Five Years of 100% Expensing Not Worth Repeal of Like-Kind Exchanges

Tell your representatives that 100% expensing for five years on personal property is not a fair trade for the repeal of 1031 like-kind exchanges.
Five Years of 100% Expensing Not Worth Repeal of Like-Kind Exchanges

The new tax bill unveiled today by House Republicans proposes to repeal like-kind exchanges for personal property. In its place, the bill provides for 100% expensing of property, however this provision is only temporary, sun-setting after five years. 100% expensing may be extended, as other unrelated provisions have in the past, but the uncertainty makes long-term planning difficult for businesses.  

As I have argued for years on the Hill, like-kind exchanges are a matter of tax timing and not a permanent deferral of taxes They give businesses in need of cash flow the strategic ability to determine when it is best to recognize gain and pay taxes associated with the disposal of capital assets.   

Should Congress repeal like-kind exchanges, and provide for 100% expensing for five years, what will your company’s financial position be by 2024?  Tax obligations will be high (states are not  likely to adopt 100% expensing), there is no offset from capital expenditures, and the cost of debt, assuming the trend continues, will slowly cripple economic gain realized in prior years.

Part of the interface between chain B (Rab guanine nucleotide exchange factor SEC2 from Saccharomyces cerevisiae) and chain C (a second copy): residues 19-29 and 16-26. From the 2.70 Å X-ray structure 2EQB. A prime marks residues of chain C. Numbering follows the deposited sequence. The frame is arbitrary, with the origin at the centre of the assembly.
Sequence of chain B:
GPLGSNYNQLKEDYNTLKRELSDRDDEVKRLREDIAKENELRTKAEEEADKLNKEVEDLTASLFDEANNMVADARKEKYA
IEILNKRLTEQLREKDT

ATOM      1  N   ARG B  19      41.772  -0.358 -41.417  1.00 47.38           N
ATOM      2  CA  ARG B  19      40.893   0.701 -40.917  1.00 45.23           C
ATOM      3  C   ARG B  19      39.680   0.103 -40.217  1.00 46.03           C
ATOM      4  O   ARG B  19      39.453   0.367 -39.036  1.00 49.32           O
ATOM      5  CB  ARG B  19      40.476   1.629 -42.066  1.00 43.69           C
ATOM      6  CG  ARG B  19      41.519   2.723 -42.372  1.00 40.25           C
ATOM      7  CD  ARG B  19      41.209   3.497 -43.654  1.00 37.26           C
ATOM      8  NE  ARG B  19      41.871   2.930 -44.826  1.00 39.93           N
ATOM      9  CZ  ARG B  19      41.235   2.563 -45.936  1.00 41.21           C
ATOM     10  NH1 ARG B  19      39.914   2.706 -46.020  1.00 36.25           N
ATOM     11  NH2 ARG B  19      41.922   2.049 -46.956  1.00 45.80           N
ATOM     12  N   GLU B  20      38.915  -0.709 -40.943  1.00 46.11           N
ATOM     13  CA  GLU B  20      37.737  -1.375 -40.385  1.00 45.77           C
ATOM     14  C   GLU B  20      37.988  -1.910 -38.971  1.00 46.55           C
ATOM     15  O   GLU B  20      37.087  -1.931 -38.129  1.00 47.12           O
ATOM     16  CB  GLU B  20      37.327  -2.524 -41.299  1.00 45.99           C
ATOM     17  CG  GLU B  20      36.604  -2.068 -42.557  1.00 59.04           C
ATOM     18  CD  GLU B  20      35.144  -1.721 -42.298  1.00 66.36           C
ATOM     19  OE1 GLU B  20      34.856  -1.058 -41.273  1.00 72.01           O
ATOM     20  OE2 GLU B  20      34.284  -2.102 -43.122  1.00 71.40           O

As illustrated in this table, immediate expensing increases cash flow for only three years under the proposed outline.  In the fourth year, companies will begin to recognize significant increases in tax obligations.  Should like-kind exchanges also be repealed, studies show that business will begin to contract – not expand -- in an environment in which cash flow is restricted.

Let your state and federal representatives know that immediate expensing not a fair trade for repeal of like-kind exchanges.  Your company relies on clients’ access to low cost debt, the ability to exchange assets (allowable under IRC 1031 like-kind exchanges), and incentives to deal in the secondary and tertiary markets. 100% expensing most likely would not include used equipment.  This is not the way to grow our economy. 

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